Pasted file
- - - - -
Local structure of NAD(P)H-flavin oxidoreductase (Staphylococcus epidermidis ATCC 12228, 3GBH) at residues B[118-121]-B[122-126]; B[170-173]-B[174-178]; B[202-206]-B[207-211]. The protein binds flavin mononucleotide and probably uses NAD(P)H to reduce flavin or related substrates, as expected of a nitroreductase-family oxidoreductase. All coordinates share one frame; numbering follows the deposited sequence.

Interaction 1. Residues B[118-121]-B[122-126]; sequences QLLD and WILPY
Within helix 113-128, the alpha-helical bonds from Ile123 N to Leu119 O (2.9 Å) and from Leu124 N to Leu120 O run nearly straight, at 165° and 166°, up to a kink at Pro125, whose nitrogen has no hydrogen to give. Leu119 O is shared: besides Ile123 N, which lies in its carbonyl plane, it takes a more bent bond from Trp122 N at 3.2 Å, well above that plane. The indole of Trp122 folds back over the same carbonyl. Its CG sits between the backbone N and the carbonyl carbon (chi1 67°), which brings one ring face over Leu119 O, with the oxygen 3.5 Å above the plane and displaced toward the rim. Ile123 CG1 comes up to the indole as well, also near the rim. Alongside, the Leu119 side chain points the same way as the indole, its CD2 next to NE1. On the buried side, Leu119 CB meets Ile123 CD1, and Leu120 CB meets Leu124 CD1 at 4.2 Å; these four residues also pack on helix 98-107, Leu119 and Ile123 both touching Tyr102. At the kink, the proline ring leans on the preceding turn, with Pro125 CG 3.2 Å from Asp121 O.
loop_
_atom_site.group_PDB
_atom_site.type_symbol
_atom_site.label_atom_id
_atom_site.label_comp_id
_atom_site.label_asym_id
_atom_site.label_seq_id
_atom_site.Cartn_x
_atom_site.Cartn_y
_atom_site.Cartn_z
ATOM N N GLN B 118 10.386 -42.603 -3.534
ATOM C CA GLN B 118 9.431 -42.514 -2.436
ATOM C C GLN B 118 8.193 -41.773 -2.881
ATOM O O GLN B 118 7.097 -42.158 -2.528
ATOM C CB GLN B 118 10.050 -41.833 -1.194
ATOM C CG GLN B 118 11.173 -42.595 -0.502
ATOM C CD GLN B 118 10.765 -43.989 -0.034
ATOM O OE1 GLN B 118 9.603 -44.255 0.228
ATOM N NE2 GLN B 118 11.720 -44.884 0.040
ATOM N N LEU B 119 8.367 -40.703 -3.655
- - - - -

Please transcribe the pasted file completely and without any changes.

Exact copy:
Local structure of NAD(P)H-flavin oxidoreductase (Staphylococcus epidermidis ATCC 12228, 3GBH) at residues B[118-121]-B[122-126]; B[170-173]-B[174-178]; B[202-206]-B[207-211]. The protein binds flavin mononucleotide and probably uses NAD(P)H to reduce flavin or related substrates, as expected of a nitroreductase-family oxidoreductase. All coordinates share one frame; numbering follows the deposited sequence.

Interaction 1. Residues B[118-121]-B[122-126]; sequences QLLD and WILPY
Within helix 113-128, the alpha-helical bonds from Ile123 N to Leu119 O (2.9 Å) and from Leu124 N to Leu120 O run nearly straight, at 165° and 166°, up to a kink at Pro125, whose nitrogen has no hydrogen to give. Leu119 O is shared: besides Ile123 N, which lies in its carbonyl plane, it takes a more bent bond from Trp122 N at 3.2 Å, well above that plane. The indole of Trp122 folds back over the same carbonyl. Its CG sits between the backbone N and the carbonyl carbon (chi1 67°), which brings one ring face over Leu119 O, with the oxygen 3.5 Å above the plane and displaced toward the rim. Ile123 CG1 comes up to the indole as well, also near the rim. Alongside, the Leu119 side chain points the same way as the indole, its CD2 next to NE1. On the buried side, Leu119 CB meets Ile123 CD1, and Leu120 CB meets Leu124 CD1 at 4.2 Å; these four residues also pack on helix 98-107, Leu119 and Ile123 both touching Tyr102. At the kink, the proline ring leans on the preceding turn, with Pro125 CG 3.2 Å from Asp121 O.
loop_
_atom_site.group_PDB
_atom_site.type_symbol
_atom_site.label_atom_id
_atom_site.label_comp_id
_atom_site.label_asym_id
_atom_site.label_seq_id
_atom_site.Cartn_x
_atom_site.Cartn_y
_atom_site.Cartn_z
ATOM N N GLN B 118 10.386 -42.603 -3.534
ATOM C CA GLN B 118 9.431 -42.514 -2.436
ATOM C C GLN B 118 8.193 -41.773 -2.881
ATOM O O GLN B 118 7.097 -42.158 -2.528
ATOM C CB GLN B 118 10.050 -41.833 -1.194
ATOM C CG GLN B 118 11.173 -42.595 -0.502
ATOM C CD GLN B 118 10.765 -43.989 -0.034
ATOM O OE1 GLN B 118 9.603 -44.255 0.228
ATOM N NE2 GLN B 118 11.720 -44.884 0.040
ATOM N N LEU B 119 8.367 -40.703 -3.655